|• Issue 722 (2017-07-24): Calculate Linux 17.6, logging sudo usage, Remix OS discontinued, interview with Chris Lamb, Debian 9.1 released|
|• Issue 721 (2017-07-17): Fedora 26, finding source based distributions, installing DragonFly BSD using Orca, Yunit packages ported to Ubuntu 16.04|
|• Issue 720 (2017-07-10): Peppermint OS 8, gathering system information with osquery, new features coming to openSUSE, Tails fixes networking bug|
|• Issue 719 (2017-07-03): Manjaro 17.0.2, tracking ISO files, Ubuntu MATE unveils new features, Qubes tests Admin API, Fedora's Atomic Host gets new life cycle|
|• Issue 718 (2017-06-26): Debian 9, support for older hardware, Debian updates live media, Ubuntu's new networking tool, openSUSE gains MP3 support|
|• Issue 717 (2017-06-19): SharkLinux, combining commands in the shell, Debian 9 flavours released, OpenBSD improving kernel security, UBports releases first OTA update|
|• Issue 716 (2017-06-12): Slackel 7.0, Ubuntu working with GNOME on HiDPI, openSUSE 42.3 using rolling development model, exploring kernel blobs|
|• Issue 715 (2017-06-05): Devuan 1.0.0, answering questions on systemd, Linux Mint plans 18.2 beta, Yunit/Unity 8 ported to Debian|
|• Issue 714 (2017-05-29): Void, enabling Wake-on-LAN, Solus packages KDE, Debian 9 release date, Ubuntu automated bug reports|
|• Issue 713 (2017-05-22): ROSA Fresh R9, Fedora's new networking features, FreeBSD's Quarterly Report, UBports opens app store, Parsix to shut down, SELinux overview|
|• Issue 712 (2017-05-15): NixOS 17.03, Alpha Litebook running elementary OS, Canonical considers going public, Solus improves Bluetooth support|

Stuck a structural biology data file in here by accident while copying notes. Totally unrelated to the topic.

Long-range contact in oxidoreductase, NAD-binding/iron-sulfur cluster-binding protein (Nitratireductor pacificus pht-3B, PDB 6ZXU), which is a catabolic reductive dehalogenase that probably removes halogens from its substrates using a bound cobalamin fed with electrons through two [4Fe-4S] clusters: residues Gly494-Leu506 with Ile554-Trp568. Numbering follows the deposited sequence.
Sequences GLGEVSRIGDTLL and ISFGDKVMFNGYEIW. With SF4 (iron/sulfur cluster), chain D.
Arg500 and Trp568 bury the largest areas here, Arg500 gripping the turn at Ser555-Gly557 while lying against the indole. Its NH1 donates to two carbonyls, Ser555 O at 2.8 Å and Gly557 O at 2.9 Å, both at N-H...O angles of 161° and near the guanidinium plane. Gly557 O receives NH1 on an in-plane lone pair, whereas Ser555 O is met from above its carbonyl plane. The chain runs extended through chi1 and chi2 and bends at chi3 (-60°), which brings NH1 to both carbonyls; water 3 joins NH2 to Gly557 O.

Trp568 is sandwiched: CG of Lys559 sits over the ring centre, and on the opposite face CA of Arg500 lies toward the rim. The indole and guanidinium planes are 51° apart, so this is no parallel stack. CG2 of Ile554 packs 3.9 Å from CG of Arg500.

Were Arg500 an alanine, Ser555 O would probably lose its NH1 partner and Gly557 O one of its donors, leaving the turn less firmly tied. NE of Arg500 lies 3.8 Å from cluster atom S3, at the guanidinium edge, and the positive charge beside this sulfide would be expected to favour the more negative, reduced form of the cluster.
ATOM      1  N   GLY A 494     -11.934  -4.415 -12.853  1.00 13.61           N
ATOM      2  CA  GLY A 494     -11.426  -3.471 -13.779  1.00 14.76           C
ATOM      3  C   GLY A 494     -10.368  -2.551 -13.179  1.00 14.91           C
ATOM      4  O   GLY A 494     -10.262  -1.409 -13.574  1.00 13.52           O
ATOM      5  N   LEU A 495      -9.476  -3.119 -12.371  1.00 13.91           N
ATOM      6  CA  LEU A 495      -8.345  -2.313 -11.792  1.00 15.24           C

|• Issue 711 (2017-05-08): 4MLinux 21.0, checking file system fragmentation, new Mint and Haiku features, pfSense roadmap, OpenBSD offers first syspatch updates|
|• Issue 710 (2017-05-01): TrueOS 2017-02-22, Debian ported to RISC-V, Halium to unify mobile GNU/Linux, Anbox runs Android apps on GNU/Linux, using ZFS on the root file system|
|• Issue 709 (2017-04-24): Ubuntu 17.04, Korora testing new software manager, Ubuntu migrates to Wayland, running Nix package manager on alternative distributions|
|• Issue 708 (2017-04-17): Maui Linux 17.03, Snaps run on Fedora, Void adopts Flatpak, running Android apps on GNU/Linux, Debian elects Project Leader|
|• Issue 707 (2017-04-10): PCLinuxOS 2017.03, Canonical stops Unity development, OpenBSD on a Raspberry Pi, setting up a VPN for privacy|
|• Issue 706 (2017-04-03): Super Grub2 Disk, Snap packages of deepin applications, Subgraph OS routes network traffic for one application, announcements from Linux Mint|
|• Issue 705 (2017-03-27): Minimal Linux Live, sharing control of the operating system, new KaOS features, Uplos32 provides 32-bit fork of PCLinuxOS|
|• Issue 704 (2017-03-20): ToarusOS 1.0.4, Linux Mint's security record, Debian starts Project Leader election, Ubuntu 12.04 reaches end-of-life|
|• Issue 703 (2017-03-13): SolydXK 201701, CloudReady, Solus announces new features, KDE Connect sends text messages from desktop, openSUSE's YaST module for Let's Encrypt|
|• Issue 702 (2017-03-06): Fatdog64 Linux, elementary OS bundled with new netbook, Haiku announces new features, security and the size of a distro's development team|
|• Issue 701 (2017-02-27): OBRevenge 2017.02, Mageia 6 delays, NetBSD reproducible builds, questions about swap space, trying to steam video on a Raspberry Pi|
|• Issue 700 (2017-02-20): RaspBSD, Debian replaces Icedove with Thunderbird, Fedora's licensing guidlines, tips for switching shells, finding battery charge, getting IP address and killing processes|